Fig. 1

Critique 2

Once the user has entered their address or zip code they are sent to a page that is overrun with options for food and deals, and different ways to filter the content (fig. 2). It is a marked difference from how the user first entered the site. the minimalistic view that graced the landing page is now gone and the abundance of options is placed in its stead. While the feedback that is received when a filter is clicked is fine, the gulfs of execution and evaluation are not hard to discern, I feel that a more guided experience would be helpful in the first stages of using the site.

Recommendation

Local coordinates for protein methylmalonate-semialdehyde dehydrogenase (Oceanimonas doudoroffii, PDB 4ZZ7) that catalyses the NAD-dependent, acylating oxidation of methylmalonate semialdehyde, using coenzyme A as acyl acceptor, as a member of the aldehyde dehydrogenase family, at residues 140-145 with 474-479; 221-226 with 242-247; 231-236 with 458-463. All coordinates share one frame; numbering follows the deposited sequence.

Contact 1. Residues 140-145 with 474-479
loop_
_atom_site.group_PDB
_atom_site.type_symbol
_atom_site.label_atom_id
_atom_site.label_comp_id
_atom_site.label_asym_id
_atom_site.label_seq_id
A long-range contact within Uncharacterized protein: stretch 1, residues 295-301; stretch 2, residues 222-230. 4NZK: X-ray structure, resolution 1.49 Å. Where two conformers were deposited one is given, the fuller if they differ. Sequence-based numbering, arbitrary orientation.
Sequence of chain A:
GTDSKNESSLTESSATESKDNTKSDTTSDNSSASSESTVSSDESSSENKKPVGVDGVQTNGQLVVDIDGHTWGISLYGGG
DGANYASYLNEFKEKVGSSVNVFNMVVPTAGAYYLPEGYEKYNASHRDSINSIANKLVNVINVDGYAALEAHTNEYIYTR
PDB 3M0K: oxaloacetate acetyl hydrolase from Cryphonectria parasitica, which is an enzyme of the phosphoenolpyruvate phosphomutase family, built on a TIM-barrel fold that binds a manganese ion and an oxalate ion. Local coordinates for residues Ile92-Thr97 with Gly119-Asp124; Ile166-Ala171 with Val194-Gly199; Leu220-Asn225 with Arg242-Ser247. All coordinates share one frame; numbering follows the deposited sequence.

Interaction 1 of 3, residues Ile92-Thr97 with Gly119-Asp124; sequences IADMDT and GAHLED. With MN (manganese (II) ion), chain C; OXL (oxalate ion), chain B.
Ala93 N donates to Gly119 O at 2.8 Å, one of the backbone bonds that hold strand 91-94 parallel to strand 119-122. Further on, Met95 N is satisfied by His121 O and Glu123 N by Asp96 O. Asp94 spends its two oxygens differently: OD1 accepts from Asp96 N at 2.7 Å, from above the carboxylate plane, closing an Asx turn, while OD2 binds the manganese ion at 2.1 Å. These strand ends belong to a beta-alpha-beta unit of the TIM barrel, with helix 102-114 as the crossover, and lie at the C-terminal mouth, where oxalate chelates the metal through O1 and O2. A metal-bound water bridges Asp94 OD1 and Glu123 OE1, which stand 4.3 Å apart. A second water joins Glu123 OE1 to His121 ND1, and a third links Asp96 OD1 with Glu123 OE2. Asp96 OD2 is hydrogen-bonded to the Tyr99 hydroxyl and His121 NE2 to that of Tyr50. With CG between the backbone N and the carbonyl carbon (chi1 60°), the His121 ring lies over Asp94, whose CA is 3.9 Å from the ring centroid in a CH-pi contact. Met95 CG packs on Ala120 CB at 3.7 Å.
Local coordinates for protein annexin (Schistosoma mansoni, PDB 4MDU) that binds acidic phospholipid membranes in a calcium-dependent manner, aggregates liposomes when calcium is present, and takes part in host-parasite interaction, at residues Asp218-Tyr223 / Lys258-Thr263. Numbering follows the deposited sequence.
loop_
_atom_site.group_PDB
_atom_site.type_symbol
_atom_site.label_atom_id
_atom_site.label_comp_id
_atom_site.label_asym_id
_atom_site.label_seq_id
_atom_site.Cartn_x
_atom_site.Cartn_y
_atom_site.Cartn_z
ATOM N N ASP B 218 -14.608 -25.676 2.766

If, instead the site took you through all the filter steps (price, rating, distance, etc.) one at a time the end result of all the options being displayed at once wouldn’t be so jarring, as the user has had a chance to look at each piece individually first. Some constraint would make the experience feel more like gradually entering the pool, than being thrown into the deep end.

 

Fig. 2

Critique 3

When you have chosen the restaurant and your food options there is a handy sidebar to the right of the screen that, in real time, adds the items to your checkout bag and updates the total amount you are spending (Fig. 3). As you reach the end of choosing your meal only now is the idea of signing up for the service presented to you (Fig. 4). The user is given a variety of options in order to finish the process of ordering. It is a streamlined process that is made simple by the use of photos and well proportioned text, as well as grid-like sections that make sure everything has a place and everything is in that place.

Fig. 3

Fig. 4